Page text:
The University of Arizona

Survival of 16 alfalfa populations space planted into a grassland.

J.R. Hendrickson, J.D. Berdahl

Abstract


Many alfalfa (Medicago spp.) cultivars have limited ability to persist under grazing and therefore, a key step in incorporating alfalfa into pastures and rangelands is choosing a grazing tolerant cultivar. In this study, we evaluated the grazing tolerance of 16 alfalfa populations representing a range of potential grazing tolerance. Entries were transplanted on a rangeland site in July 1996 at the Northern Great Plains Research Lab in Mandan, N.D., USA and mob-grazed by cattle from 1997 to 2000. Plant survival, basal area, and stem numbers were recorded in the spring and fall of each year. At the final survival evaluation in May 2001, SCMF 3713 had the highest survival (90%), 'Vernal' had the lowest (23%) and 10 of the 16 entries had greater than 50% survival. A large decline in survival between September 2000 and May 2001 may be attributed to low temperatures in November and December of 2000. Entries such as 'Alfagraze', B-36 and Agripro ZG9415, which were developed in warmer climates, had the largest percentage drop in survival (43.0, 48.6, and 48.6 percentage points respectively) while SCMF 3713, 'Anik' and Alaska Syn A, developed in colder climates, had the least percentage point drops (2.8, 4.1, and 4.1 respectively). The ability to survive over winter contributed more to the different survival rates of these alfalfa populations than did any of the measured plant variables. Producers should know the origins of grazing tolerant alfalfa cultivars and consider selecting cultivars that have been tested in their area.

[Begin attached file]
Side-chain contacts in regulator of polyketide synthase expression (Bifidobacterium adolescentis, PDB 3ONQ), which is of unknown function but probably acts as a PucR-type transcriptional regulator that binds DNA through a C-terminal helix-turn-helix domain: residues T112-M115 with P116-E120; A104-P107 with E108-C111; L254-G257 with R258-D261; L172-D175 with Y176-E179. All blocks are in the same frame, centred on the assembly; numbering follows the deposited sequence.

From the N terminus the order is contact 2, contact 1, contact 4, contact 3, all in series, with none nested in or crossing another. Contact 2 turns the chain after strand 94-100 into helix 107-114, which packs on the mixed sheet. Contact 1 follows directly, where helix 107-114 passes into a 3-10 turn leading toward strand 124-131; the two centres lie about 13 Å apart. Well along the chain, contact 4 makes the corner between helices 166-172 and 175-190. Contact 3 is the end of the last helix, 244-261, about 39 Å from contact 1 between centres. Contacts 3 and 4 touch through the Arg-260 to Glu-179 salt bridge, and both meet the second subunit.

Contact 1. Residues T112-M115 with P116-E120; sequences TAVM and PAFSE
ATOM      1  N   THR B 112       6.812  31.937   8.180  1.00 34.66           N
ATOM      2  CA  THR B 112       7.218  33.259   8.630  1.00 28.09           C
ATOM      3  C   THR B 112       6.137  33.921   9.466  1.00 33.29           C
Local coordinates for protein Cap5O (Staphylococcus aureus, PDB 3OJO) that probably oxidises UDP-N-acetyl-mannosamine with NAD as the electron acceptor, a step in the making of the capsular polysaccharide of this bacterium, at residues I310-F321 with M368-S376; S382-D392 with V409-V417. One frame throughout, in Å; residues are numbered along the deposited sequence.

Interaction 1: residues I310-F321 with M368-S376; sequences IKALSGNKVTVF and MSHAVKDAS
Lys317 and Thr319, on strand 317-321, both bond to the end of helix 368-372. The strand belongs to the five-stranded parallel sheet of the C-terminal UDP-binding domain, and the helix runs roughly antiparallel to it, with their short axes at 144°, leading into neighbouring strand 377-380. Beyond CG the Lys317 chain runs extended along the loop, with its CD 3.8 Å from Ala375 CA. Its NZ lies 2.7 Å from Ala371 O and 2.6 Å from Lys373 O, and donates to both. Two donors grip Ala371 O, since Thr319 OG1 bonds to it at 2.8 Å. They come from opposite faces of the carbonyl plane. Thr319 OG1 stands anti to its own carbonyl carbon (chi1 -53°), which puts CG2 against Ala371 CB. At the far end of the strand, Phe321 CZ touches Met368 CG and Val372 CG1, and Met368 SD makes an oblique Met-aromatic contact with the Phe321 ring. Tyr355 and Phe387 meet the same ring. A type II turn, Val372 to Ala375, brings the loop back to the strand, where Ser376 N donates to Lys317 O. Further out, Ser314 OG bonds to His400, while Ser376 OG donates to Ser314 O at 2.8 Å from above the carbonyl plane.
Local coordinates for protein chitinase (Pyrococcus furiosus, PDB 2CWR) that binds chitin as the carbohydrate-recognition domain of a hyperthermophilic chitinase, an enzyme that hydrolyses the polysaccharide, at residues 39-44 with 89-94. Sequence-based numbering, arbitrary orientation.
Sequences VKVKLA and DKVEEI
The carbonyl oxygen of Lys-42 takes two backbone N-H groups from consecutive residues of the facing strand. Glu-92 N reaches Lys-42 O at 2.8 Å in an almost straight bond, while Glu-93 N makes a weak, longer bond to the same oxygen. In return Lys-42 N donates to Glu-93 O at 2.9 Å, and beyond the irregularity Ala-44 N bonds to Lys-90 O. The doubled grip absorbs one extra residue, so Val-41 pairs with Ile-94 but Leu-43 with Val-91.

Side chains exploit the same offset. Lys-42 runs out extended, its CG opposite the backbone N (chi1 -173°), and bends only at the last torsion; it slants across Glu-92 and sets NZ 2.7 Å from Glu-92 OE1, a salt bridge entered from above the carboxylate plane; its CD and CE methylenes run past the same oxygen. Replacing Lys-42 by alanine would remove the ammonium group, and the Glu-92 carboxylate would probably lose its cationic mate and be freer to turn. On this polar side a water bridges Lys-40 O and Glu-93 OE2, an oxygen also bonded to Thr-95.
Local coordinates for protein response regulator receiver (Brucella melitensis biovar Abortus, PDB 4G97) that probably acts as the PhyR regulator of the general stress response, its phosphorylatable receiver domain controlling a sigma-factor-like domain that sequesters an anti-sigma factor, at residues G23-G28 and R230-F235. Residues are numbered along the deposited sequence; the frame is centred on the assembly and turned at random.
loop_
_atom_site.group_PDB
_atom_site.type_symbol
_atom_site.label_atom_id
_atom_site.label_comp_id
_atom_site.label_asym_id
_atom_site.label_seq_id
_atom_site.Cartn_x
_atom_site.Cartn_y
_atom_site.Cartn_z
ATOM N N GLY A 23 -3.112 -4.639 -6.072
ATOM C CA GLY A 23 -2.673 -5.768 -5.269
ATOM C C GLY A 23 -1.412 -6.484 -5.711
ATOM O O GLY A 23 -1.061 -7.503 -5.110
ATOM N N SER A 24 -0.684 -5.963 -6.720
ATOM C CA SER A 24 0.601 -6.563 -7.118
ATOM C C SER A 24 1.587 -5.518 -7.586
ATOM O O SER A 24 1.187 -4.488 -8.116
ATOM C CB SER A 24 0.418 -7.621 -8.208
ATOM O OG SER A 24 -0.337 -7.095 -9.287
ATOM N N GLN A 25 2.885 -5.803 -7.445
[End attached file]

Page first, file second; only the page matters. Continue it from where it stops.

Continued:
DOI:10.2458/azu_jrm_v56i3_hendrickson


Keywords


grazing tolerance;range improvement;Medicago sativa subsp. falcata;Medicago sativa nothosubsp. varia;biological resistance;strain differences;cold tolerance;basal area;hybrids;selection criteria;mortality;cultivars;environmental factors;grazing;North Dakota

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